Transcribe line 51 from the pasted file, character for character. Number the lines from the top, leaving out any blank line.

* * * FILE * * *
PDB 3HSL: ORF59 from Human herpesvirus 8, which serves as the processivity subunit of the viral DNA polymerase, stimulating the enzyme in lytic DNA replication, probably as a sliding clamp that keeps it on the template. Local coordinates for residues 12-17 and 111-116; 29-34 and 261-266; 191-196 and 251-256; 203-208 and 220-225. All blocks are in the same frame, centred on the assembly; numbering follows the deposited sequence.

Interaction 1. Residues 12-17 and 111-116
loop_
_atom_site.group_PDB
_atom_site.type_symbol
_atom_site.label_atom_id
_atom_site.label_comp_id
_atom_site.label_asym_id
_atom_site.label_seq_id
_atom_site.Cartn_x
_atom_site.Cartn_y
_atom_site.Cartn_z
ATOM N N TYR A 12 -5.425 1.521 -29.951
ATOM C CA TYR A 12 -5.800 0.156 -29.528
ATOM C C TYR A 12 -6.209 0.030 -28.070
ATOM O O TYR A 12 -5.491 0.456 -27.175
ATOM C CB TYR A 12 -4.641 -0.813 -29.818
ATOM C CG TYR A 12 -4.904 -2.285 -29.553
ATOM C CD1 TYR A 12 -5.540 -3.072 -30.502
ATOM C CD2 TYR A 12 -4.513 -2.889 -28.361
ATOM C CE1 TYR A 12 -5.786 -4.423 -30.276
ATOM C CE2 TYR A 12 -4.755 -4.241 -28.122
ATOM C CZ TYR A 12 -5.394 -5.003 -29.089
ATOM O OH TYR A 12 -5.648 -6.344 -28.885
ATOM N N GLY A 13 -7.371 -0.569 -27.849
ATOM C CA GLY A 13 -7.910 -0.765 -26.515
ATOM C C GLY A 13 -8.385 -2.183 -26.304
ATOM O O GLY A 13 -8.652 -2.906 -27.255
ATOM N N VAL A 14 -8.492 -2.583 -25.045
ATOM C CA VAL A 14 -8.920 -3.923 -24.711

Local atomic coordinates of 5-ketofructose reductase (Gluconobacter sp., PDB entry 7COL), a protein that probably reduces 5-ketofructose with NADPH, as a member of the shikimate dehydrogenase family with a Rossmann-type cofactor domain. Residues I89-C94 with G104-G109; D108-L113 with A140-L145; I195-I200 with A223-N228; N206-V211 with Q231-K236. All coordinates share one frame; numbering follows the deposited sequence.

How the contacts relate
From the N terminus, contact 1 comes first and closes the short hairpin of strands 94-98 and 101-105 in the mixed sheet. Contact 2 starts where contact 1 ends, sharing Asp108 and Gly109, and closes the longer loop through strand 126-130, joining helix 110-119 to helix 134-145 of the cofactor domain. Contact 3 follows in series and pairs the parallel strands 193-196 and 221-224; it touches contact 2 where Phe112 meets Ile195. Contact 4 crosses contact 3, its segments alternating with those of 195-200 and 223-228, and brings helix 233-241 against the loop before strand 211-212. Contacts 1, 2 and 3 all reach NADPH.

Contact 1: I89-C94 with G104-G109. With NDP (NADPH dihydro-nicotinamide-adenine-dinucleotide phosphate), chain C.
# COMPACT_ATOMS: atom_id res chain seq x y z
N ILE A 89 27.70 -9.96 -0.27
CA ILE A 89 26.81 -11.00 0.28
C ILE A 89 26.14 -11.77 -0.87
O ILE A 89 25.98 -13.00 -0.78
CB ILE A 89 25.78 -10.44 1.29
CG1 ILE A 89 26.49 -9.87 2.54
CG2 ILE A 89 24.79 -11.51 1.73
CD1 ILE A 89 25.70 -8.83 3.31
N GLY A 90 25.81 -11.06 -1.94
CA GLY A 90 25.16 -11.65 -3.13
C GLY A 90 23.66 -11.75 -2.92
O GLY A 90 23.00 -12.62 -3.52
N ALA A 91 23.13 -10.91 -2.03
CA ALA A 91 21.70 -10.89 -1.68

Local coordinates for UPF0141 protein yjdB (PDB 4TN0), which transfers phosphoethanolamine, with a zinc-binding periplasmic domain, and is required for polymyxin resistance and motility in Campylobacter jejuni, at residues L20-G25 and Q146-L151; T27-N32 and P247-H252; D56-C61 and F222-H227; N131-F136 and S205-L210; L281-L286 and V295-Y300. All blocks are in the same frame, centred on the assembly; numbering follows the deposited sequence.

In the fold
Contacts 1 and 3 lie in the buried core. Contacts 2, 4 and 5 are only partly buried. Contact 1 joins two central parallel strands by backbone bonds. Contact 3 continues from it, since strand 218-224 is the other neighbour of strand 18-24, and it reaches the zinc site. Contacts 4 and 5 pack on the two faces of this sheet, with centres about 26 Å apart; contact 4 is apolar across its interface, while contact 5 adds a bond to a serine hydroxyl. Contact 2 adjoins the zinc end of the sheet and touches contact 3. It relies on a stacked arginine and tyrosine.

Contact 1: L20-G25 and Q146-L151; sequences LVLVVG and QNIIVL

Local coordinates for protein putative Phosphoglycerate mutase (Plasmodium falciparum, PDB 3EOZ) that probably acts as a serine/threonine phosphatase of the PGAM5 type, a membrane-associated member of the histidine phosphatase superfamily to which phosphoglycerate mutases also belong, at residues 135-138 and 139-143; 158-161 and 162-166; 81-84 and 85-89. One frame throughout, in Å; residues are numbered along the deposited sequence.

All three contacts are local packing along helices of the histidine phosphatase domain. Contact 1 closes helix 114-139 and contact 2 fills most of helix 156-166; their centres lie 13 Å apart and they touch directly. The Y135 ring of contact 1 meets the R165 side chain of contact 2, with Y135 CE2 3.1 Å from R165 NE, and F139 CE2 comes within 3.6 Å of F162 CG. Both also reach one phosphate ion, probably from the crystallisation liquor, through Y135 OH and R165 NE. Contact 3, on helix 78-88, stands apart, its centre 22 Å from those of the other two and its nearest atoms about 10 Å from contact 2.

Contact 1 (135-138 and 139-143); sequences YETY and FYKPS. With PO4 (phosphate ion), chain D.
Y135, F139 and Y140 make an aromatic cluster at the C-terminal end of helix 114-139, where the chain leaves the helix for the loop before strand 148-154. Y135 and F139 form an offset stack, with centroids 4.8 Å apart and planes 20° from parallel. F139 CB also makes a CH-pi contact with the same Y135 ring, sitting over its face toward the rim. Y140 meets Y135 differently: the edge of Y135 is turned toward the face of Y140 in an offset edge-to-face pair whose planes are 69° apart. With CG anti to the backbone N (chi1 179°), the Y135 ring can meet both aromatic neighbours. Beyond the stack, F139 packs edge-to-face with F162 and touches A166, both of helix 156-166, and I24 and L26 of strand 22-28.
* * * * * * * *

In the fold